Despite the annual push to have people 65 and older vaccinated against influenza, new research spanning more than three decades of government health data strongly suggests that the program has not saved lives.
The finding, coming on the heels of last fall's vaccine shortage, seemed to send a contradictory message: that older people, often deemed at high risk, should not bother with flu shots.
But the lead investigator, Lone Simonsen, an epidemiologist at the National Institute of Allergy and Infectious Diseases, said that's not the message. Rather, she said, it's telling the government to find a better way to protect the elderly from the flu -- and that includes developing better vaccines and involving more children, the major carriers of the virus, in strategies to get the shots.
The study was published in Monday's Archives of Internal Medicine.
"We are not in any way saying that older people should not get their flu shots," Simonsen said in an interview Monday. "What we are saying is that vaccinating the elderly is not as effective as other studies have led us to believe."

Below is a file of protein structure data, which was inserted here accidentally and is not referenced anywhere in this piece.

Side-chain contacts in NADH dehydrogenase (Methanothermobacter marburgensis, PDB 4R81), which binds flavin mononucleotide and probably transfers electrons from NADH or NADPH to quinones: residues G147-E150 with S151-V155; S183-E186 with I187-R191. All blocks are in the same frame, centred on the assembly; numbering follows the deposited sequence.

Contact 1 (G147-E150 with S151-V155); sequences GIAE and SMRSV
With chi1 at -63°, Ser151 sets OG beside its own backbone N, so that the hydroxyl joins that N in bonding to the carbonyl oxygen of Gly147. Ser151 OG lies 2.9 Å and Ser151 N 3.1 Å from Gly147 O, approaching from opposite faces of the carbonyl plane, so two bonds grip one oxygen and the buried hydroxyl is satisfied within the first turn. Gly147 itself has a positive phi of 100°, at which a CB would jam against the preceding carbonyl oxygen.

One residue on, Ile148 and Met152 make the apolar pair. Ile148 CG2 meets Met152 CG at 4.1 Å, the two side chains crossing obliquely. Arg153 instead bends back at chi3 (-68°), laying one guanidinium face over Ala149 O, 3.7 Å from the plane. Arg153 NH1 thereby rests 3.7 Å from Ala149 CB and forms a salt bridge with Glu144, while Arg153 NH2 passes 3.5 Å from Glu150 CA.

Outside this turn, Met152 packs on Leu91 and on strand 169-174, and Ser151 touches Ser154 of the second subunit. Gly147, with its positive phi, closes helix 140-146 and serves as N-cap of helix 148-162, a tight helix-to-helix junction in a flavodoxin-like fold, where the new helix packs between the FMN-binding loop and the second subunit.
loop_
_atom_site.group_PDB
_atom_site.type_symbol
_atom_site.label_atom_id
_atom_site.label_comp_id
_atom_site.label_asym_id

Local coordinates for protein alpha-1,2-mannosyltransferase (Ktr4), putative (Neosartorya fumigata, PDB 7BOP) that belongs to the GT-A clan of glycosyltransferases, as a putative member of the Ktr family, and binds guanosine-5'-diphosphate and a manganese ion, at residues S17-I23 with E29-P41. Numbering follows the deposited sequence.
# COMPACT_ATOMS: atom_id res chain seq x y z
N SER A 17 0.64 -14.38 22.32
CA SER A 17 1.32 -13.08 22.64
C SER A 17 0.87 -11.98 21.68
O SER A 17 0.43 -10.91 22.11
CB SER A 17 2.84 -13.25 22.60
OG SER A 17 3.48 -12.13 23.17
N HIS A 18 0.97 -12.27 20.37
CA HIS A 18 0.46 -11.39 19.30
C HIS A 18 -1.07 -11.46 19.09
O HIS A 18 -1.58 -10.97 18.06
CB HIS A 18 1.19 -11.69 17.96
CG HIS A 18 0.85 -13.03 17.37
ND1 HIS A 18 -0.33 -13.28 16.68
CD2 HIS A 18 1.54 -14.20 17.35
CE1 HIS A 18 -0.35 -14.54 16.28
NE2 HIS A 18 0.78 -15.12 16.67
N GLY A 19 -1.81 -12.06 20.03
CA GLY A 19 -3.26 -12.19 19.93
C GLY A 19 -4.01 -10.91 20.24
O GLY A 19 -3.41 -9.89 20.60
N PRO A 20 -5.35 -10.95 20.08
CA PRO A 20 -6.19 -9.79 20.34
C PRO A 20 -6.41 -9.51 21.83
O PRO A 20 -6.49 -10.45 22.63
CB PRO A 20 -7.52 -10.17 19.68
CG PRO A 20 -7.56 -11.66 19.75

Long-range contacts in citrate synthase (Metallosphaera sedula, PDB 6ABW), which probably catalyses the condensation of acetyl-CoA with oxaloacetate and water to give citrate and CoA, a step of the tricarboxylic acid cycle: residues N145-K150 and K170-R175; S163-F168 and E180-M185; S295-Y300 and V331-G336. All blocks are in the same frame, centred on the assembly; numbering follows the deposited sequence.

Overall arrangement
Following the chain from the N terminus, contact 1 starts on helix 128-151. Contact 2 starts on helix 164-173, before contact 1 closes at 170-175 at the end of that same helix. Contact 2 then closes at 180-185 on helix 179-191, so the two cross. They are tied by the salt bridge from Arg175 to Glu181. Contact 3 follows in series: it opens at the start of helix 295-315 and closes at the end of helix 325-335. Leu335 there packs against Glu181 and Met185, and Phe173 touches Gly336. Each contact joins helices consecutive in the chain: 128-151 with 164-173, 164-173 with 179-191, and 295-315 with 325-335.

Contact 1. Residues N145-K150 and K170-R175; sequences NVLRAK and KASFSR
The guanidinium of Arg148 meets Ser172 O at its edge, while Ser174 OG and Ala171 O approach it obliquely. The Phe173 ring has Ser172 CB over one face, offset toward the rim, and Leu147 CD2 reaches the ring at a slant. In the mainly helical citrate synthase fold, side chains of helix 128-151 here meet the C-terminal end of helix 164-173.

Each year about 36,000 people, most elderly, die of influenza complications.
Simonsen and other researchers independent of her study said they hoped the findings will influence the federal government's vaccination policies.
A spokesman for the federal Centers for Disease Control and Prevention Monday said there were no plans to change the policies based on Simonsen's work.
Simonsen and a second researcher recommend that school-age children should be the primary focus of annual flu vaccination programs. The CDC targets the elderly, people with compromised immunity and children under 2 as being most likely to suffer complications and death from influenza.